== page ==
Powers, attacks, and people fly across the screen in a ridiculously frantic manner, but it’s a controlled creation, and tactfully thought out. Nakaba Suzuki has done a great job in the manga drawing the fights, but A-1 Pictures and director Tensai Okamura have done a terrific job bringing Suzuki’s art to life in anime form. In this set of episode we wrapped up King’s introduction with a clichéd but gripping story, and swiftly move on to gathering the Sins’ Sacred Treasures: mystical weapons the Sins use to increase their already ludicrous powers even more substantially.

The upcoming arc, the “Byzel Fight Festival”, was one of my favorites from the manga, as it introduces a host of new characters, along with laying the blueprint of the grander story to come in the later chapters. Judging from the manga chapter to anime episode ratio, it looks like the anime is flowing along rather well, though it’s covered about 30 chapters so far. Given that the series has just broken the 100 chapter point about a month ago, I’m now starting to get worried how much of this 26-episode series will stay true to the manga source material. Not that there’s necessarily anything wrong with anime-only endings, but they’re generally not well-received or as good as the manga endings. I would certainly hope the series covers up to a certain point then stops, rather than head into an anime-only ending or, god forbid, a filler arc.

Shonen anime are full of enough shows doing that already, and it’s such a turnoff to fans, because nothing in these arcs is every relevant to later plot points. Just fodder to pad out the shows until it’s safe to continue the manga storyline. It killed Bleach for me, is running rampant in Naruto lately, and it’s one of the reasons One Piece isn’t as accessible to me as it could be. (Though there are a number of other reasons One Piece will not be ingested by me any further.) If you want an action-adventure fantasy show, look no further than Seven Deadly Sins; it’s a safe introductory show, and although long-time shonen fans may find a bevy of issues with its structure, it’s still intriguing enough to be entertaining and bring you back.

Fate/stay Night Episode 7 & 8

I was happy to have 3 episodes of Parasyte to write about for this series of articles, but getting two Fate/stay night episodes to enjoy and write about was also very enjoyable. It helps they were both full of action and plot-driven to get us along with the season finale approaching ever closer.

There are rarely breaks in the Fate/stay night world, and these episodes represent that very well, as the battle with Caster and Assassin against Shirō, Archer, and Saber respectively, combust. Despite Shirō’s conflicting ideals towards Archer and how he goes about handling situations, the two (well, mostly Archer) are able to deal significant damage to Caster, but allow her to flee; and although Shirō races after her, Archer doesn’t allow him to get too far before cutting him down. Ever the resilient protagonist, Shirō stumbles into Saber who is allowed safe passage to heal Shirō’s wounds. Naturally all four of these Servants will see one another again; it’s only a matter of time who will be the next to die.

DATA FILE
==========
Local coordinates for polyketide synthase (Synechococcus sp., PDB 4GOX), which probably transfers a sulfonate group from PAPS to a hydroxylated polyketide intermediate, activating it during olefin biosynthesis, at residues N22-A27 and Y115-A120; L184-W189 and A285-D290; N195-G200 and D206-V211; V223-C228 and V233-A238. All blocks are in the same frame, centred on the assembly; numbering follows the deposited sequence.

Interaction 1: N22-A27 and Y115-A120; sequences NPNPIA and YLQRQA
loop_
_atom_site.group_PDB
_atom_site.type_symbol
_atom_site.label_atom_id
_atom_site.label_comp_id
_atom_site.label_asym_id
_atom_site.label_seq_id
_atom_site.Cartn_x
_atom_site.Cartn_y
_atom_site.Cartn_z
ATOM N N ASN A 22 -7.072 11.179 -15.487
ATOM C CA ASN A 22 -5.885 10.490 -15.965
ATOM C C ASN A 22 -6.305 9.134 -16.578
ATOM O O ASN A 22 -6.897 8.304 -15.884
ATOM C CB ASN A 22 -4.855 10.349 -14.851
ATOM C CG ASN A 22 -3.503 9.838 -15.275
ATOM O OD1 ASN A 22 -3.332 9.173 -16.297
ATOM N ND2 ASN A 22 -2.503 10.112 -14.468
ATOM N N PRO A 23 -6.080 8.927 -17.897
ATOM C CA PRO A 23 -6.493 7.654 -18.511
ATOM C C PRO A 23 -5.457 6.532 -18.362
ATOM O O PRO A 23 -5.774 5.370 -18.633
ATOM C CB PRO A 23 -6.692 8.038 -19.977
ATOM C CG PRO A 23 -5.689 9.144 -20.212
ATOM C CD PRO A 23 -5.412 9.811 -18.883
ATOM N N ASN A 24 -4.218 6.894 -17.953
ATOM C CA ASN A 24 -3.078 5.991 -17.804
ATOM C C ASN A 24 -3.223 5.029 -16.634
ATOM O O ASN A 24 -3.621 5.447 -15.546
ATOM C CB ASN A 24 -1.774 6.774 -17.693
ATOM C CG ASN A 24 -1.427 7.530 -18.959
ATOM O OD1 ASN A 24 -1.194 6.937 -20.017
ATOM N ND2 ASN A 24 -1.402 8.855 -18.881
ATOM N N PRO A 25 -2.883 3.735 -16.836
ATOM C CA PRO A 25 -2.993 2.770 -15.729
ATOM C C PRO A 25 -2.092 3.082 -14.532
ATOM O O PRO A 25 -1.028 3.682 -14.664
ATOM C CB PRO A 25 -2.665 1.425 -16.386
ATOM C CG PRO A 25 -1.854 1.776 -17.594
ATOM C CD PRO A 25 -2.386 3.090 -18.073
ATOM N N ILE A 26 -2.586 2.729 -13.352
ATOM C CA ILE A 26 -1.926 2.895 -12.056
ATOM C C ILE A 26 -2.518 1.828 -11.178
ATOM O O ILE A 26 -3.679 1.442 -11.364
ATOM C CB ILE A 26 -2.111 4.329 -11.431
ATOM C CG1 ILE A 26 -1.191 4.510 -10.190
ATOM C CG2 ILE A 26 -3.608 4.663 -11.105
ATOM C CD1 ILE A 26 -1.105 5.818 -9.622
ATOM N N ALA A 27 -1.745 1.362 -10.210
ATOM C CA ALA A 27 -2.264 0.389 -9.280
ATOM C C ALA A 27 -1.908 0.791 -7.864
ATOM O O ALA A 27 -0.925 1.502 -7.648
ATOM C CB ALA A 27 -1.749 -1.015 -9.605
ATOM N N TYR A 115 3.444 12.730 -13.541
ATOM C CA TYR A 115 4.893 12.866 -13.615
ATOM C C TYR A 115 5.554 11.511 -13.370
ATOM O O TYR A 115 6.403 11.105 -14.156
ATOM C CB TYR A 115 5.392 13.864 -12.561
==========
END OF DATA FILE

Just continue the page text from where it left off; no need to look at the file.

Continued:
Unfortunately, the Rider class will be absent from the fight, as she’s officially down for the count and out of the Holy Grail War. It’s never explicitly shown who was responsible for her death, but the gang (haha, like in Scooby-Doo) deduces it was likely Caster. Given that we haven’t seen or heard anything involving Caster and Rider in the past, this seems a bit fishy in the grand scheme of things. I mean, I understand its every person/servant/master for themselves, but for Caster to take Rider out so suddenly and unexpectedly, it’s not sitting right with me in regards to normal anime writing. There’s likely something more below the surface, or perhaps I’m overthinking it. Regardless, it’s still a captivating watch, Fate/stay night is!

I apologize once again for the slow response on getting these reviews up in a timely manner. The Thanksgiving holiday and general busyness of my life has created an unhappy schedule for me. Luckily, there are only a few more weeks/episodes of this season to cover, and next season I’ll be back with a less busy season. 2015 will be a terrific year for anime (like most are) and I’ll be better about being on time and topical with the series I cover! I sincerely want to thank Laser Time and everyone here for giving me the chance and opportunity to do this on a weekly basis, and I’m eternally grateful to Chris specifically. Seriously, the guys with Laser Time and formerly of Games Radar have always been a huge inspiration to me, and I’m so thankful to be able to do this stupid stuff for them and with them. Bah, enough sappy writings, on to the next week!